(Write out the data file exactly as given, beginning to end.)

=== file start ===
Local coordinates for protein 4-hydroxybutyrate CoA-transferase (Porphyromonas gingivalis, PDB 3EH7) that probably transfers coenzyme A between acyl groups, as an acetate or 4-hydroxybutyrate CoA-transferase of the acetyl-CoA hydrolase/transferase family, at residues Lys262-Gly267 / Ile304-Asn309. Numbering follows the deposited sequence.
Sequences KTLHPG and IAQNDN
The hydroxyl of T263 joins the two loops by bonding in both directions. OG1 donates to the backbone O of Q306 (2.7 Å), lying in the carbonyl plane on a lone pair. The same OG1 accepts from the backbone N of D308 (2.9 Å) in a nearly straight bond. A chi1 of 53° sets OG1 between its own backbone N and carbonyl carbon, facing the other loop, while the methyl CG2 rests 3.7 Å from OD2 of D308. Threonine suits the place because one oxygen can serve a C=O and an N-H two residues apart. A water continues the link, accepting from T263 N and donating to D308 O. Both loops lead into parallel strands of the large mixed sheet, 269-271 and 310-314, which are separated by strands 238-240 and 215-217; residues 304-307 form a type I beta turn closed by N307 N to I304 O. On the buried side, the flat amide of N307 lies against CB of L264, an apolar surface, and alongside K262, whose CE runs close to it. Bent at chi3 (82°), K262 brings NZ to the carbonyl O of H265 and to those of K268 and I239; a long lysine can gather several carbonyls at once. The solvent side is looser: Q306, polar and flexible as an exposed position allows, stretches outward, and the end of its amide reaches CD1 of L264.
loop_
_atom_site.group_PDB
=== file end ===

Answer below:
Local coordinates for protein 4-hydroxybutyrate CoA-transferase (Porphyromonas gingivalis, PDB 3EH7) that probably transfers coenzyme A between acyl groups, as an acetate or 4-hydroxybutyrate CoA-transferase of the acetyl-CoA hydrolase/transferase family, at residues Lys262-Gly267 / Ile304-Asn309. Numbering follows the deposited sequence.
Sequences KTLHPG and IAQNDN
The hydroxyl of T263 joins the two loops by bonding in both directions. OG1 donates to the backbone O of Q306 (2.7 Å), lying in the carbonyl plane on a lone pair. The same OG1 accepts from the backbone N of D308 (2.9 Å) in a nearly straight bond. A chi1 of 53° sets OG1 between its own backbone N and carbonyl carbon, facing the other loop, while the methyl CG2 rests 3.7 Å from OD2 of D308. Threonine suits the place because one oxygen can serve a C=O and an N-H two residues apart. A water continues the link, accepting from T263 N and donating to D308 O. Both loops lead into parallel strands of the large mixed sheet, 269-271 and 310-314, which are separated by strands 238-240 and 215-217; residues 304-307 form a type I beta turn closed by N307 N to I304 O. On the buried side, the flat amide of N307 lies against CB of L264, an apolar surface, and alongside K262, whose CE runs close to it. Bent at chi3 (82°), K262 brings NZ to the carbonyl O of H265 and to those of K268 and I239; a long lysine can gather several carbonyls at once. The solvent side is looser: Q306, polar and flexible as an exposed position allows, stretches outward, and the end of its amide reaches CD1 of L264.
loop_
_atom_site.group_PDB